Social justice: Our rights and responsibilities as Catholic citizens

By Barbara Budde


Our nation was born during the historical period known as the Enlightenment. This era was one that focused attention on the importance of every individual human person and on their individual rights. Our Declaration of Independence, which proclaims the right to "life liberty and the pursuit of happiness," and the Bill of Rights in our Constitution are clear examples of the Enlightenment values held by our founding fathers. It is no wonder then that so much of our public conversation and debate center around individual rights.

Our Catholic tradition is centuries older than the Enlightenment. Our faith promotes and upholds the dignity of every human person and their basic human rights; however, our tradition always ties rights with corresponding responsibilities. In 1991 the U.S. Bishops wrote: "Flowing from our God-given dignity, each person has basic rights and responsibilities … People have a fundamental right to life and to those things that make life truly human: food, clothing, housing, health care, education, security, social services and employment. Corresponding to these rights are duties and responsibilities –– to one another, to our families, and to the larger society, to respect the rights of others and to work for the common good." (A Century of Social Teaching)

What this means for American Catholics is that we bring an important balance to our civic conversation around rights. We call people to responsibility and we balance individual rights with the needs of all –– the common good. Catholic teaching says that people have the right to life and to all that is necessary for life –– food, clothing, shelter, education, health care and work. Each person also has the responsibility to utilize their gifts, talents and energy to work to provide for themselves and their families. As sisters and brothers in Christ, we are also called to share those gifts for the common good and to assist those who cannot provide what is needed for themselves.

In his encyclical On Social Concern (Sollicitudo Rei Socialis) from 1987, Pope John Paul II wrote that "Those who are more influential, because they have a greater share of goods and common services, should feel responsible for the weaker and be ready to share with them all they possess. Those who are weaker, for their part … should not adopt a purely passive attitude or one that is destructive of the social fabric, but, while claiming their legitimate rights, should do what they can for the good of all. The intermediate groups, in their turn, should not selfishly insist on their particular interests, but respect the interests of others" (39).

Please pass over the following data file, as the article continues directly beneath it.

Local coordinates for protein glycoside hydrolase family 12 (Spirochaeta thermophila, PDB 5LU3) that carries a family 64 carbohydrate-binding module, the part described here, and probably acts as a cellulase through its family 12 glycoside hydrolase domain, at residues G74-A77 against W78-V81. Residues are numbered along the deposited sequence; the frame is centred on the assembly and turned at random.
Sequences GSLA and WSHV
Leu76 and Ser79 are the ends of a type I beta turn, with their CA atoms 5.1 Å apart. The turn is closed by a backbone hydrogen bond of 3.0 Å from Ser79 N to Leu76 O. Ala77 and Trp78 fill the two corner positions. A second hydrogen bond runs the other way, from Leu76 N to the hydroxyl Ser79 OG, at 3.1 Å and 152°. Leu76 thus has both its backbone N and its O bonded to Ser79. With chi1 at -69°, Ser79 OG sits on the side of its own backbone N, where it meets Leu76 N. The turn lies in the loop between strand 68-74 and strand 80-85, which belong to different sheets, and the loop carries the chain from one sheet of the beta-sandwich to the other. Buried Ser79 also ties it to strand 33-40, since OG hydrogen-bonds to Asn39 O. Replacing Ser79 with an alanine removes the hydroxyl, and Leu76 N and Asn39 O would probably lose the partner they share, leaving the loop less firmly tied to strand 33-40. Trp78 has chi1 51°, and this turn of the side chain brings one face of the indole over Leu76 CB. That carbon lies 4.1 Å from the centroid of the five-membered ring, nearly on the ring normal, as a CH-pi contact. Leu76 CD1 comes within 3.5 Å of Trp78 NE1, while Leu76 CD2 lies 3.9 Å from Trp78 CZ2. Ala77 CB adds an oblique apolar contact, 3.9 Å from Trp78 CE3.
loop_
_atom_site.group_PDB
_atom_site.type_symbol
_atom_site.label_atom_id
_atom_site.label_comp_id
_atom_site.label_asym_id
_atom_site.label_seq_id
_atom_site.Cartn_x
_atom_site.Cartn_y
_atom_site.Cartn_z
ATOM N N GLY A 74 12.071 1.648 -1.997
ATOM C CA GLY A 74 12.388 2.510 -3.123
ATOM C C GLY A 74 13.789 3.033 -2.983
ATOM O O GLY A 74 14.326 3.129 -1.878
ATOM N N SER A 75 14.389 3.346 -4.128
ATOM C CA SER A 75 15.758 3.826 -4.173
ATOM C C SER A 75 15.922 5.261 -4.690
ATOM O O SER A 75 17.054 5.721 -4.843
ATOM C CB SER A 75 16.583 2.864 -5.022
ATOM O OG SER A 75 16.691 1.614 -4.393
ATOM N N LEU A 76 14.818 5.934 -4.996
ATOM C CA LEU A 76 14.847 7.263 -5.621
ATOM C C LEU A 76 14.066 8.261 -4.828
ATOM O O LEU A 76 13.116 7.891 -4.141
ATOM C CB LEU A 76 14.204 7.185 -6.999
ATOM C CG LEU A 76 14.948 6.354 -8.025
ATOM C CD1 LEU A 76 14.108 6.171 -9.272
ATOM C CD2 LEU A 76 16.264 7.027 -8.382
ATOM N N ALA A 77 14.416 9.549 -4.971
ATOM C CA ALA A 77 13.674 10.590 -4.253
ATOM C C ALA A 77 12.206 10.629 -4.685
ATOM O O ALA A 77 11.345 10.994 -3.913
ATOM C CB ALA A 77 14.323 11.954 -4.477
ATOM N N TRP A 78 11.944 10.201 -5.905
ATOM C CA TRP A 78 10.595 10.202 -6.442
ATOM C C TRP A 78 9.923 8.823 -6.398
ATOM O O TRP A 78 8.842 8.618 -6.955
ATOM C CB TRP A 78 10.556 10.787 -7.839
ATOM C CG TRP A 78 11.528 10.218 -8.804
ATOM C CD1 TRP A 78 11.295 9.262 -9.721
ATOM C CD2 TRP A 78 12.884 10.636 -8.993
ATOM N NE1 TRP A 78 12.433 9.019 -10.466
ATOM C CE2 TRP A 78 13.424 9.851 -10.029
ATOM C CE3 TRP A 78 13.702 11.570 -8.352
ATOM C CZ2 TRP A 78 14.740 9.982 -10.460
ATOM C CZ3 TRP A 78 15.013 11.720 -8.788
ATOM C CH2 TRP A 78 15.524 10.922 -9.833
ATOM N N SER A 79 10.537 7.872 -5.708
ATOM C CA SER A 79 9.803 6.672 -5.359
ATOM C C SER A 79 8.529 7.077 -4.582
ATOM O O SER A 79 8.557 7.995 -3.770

The Gospel of Jesus and the teaching of our church call us to a way of living and thinking that is different from the consumerism and individualism prevalent in our American culture. Our faith calls us to bring these values to our public and political debate. Our Texas Legislature is back is session. Over the next few months elected officials will be visited by many interest groups who care about very specific issues. Sometimes the interests of those groups are the same as our Catholic values and sometimes they are not. As a diocese we are partnering with the Texas Catholic Conference to promote the agenda of issues identified by our Texas bishops. This is a very broad agenda that cuts across many ideologies but represents our understanding of protecting human rights and calling all to accept responsibility for the common good.

All Catholics in the diocese are invited to learn more about the Texas Catholic Conference agenda by visiting For information on ways to support the advocacy efforts of the bishops, contact the diocesan Office of Social Concerns at (512) 949-2471 or or the diocesan Office of Pro-life Activities and Chaste Living at (512) 949-2486 or

Our nation is founded on rights and freedom. Our faith invites us to embrace both our rights and responsibilities in ways that foster the common good –– not just an individual good. As we move through this legislative season, we can bring the vision of the common good, the concepts of rights and responsibilities to our public discussion so that our state can be strengthened by the wisdom of our faith.

Barbara Budde is the diocesan director of social concerns. She can be reached at (512) 949-2471 or